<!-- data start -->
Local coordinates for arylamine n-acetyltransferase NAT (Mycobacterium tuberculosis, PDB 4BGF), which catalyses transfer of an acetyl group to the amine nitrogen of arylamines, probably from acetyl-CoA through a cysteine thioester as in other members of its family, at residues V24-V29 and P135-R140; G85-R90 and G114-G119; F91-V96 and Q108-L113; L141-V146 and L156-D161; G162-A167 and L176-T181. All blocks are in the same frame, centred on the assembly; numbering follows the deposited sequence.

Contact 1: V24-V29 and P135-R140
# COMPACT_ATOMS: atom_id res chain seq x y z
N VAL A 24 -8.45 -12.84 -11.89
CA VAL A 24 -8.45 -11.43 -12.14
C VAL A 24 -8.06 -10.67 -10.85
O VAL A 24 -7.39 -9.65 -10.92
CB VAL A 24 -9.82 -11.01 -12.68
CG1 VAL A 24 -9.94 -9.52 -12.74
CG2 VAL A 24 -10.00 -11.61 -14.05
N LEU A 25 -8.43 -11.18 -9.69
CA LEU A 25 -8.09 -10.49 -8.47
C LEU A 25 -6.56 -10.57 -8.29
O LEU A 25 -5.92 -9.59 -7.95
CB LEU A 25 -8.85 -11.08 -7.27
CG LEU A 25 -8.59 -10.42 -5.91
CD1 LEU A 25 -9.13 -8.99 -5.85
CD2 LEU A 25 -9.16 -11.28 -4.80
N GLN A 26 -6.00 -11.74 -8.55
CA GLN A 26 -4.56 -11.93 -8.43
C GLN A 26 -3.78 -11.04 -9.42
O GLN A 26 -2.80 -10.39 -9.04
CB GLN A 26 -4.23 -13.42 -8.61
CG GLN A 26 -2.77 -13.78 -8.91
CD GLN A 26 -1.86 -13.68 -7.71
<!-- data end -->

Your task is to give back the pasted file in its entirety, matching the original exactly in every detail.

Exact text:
Local coordinates for arylamine n-acetyltransferase NAT (Mycobacterium tuberculosis, PDB 4BGF), which catalyses transfer of an acetyl group to the amine nitrogen of arylamines, probably from acetyl-CoA through a cysteine thioester as in other members of its family, at residues V24-V29 and P135-R140; G85-R90 and G114-G119; F91-V96 and Q108-L113; L141-V146 and L156-D161; G162-A167 and L176-T181. All blocks are in the same frame, centred on the assembly; numbering follows the deposited sequence.

Contact 1: V24-V29 and P135-R140
# COMPACT_ATOMS: atom_id res chain seq x y z
N VAL A 24 -8.45 -12.84 -11.89
CA VAL A 24 -8.45 -11.43 -12.14
C VAL A 24 -8.06 -10.67 -10.85
O VAL A 24 -7.39 -9.65 -10.92
CB VAL A 24 -9.82 -11.01 -12.68
CG1 VAL A 24 -9.94 -9.52 -12.74
CG2 VAL A 24 -10.00 -11.61 -14.05
N LEU A 25 -8.43 -11.18 -9.69
CA LEU A 25 -8.09 -10.49 -8.47
C LEU A 25 -6.56 -10.57 -8.29
O LEU A 25 -5.92 -9.59 -7.95
CB LEU A 25 -8.85 -11.08 -7.27
CG LEU A 25 -8.59 -10.42 -5.91
CD1 LEU A 25 -9.13 -8.99 -5.85
CD2 LEU A 25 -9.16 -11.28 -4.80
N GLN A 26 -6.00 -11.74 -8.55
CA GLN A 26 -4.56 -11.93 -8.43
C GLN A 26 -3.78 -11.04 -9.42
O GLN A 26 -2.80 -10.39 -9.04
CB GLN A 26 -4.23 -13.42 -8.61
CG GLN A 26 -2.77 -13.78 -8.91
CD GLN A 26 -1.86 -13.68 -7.71